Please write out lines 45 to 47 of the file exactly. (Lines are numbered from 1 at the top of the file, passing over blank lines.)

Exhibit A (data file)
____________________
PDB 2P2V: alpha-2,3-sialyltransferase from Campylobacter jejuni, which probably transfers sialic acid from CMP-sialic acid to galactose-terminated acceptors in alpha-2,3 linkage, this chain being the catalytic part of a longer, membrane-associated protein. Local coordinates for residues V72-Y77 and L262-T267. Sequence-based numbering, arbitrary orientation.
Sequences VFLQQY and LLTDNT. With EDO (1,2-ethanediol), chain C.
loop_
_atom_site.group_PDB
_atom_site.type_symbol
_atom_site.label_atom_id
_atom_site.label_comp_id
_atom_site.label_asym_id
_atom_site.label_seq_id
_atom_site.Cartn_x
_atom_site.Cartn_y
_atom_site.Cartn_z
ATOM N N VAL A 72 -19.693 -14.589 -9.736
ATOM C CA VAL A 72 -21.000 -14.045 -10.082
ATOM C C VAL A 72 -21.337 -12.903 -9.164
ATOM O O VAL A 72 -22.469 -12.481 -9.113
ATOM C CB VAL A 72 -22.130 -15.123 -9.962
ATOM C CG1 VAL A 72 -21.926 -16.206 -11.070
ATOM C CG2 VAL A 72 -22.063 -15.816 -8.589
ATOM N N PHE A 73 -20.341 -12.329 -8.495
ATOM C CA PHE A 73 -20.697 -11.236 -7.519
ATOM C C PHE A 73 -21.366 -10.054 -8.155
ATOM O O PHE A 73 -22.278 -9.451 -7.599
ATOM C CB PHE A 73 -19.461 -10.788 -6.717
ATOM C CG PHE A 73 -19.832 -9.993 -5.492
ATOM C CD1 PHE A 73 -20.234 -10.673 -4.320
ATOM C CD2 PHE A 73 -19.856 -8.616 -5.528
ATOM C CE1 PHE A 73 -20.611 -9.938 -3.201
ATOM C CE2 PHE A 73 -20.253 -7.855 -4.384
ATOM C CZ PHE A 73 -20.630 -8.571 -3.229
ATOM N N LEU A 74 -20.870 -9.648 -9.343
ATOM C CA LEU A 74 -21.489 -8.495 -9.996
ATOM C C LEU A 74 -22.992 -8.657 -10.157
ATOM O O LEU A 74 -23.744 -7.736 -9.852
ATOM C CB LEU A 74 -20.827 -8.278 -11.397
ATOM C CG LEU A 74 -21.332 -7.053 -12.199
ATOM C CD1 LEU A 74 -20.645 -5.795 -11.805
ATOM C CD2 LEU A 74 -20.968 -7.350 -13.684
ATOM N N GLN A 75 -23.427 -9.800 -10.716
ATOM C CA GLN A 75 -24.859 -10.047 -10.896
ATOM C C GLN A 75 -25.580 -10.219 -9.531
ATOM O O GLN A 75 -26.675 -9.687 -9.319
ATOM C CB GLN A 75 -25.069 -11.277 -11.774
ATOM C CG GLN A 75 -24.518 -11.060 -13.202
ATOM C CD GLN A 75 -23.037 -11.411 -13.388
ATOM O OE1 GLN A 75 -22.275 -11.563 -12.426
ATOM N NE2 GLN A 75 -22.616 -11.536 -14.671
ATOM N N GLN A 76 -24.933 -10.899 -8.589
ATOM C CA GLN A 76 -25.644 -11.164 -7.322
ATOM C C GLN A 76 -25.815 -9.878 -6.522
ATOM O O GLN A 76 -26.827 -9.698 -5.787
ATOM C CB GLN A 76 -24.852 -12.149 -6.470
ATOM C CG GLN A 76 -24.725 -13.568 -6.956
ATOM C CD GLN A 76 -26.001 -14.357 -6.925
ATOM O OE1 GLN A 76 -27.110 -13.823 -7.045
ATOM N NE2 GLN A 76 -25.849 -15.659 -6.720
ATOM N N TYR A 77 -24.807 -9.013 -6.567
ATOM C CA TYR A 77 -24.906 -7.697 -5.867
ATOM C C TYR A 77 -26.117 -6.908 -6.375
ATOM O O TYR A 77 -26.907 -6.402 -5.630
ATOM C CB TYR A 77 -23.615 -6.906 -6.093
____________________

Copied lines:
ATOM C CD GLN A 75 -23.037 -11.411 -13.388
ATOM O OE1 GLN A 75 -22.275 -11.563 -12.426
ATOM N NE2 GLN A 75 -22.616 -11.536 -14.671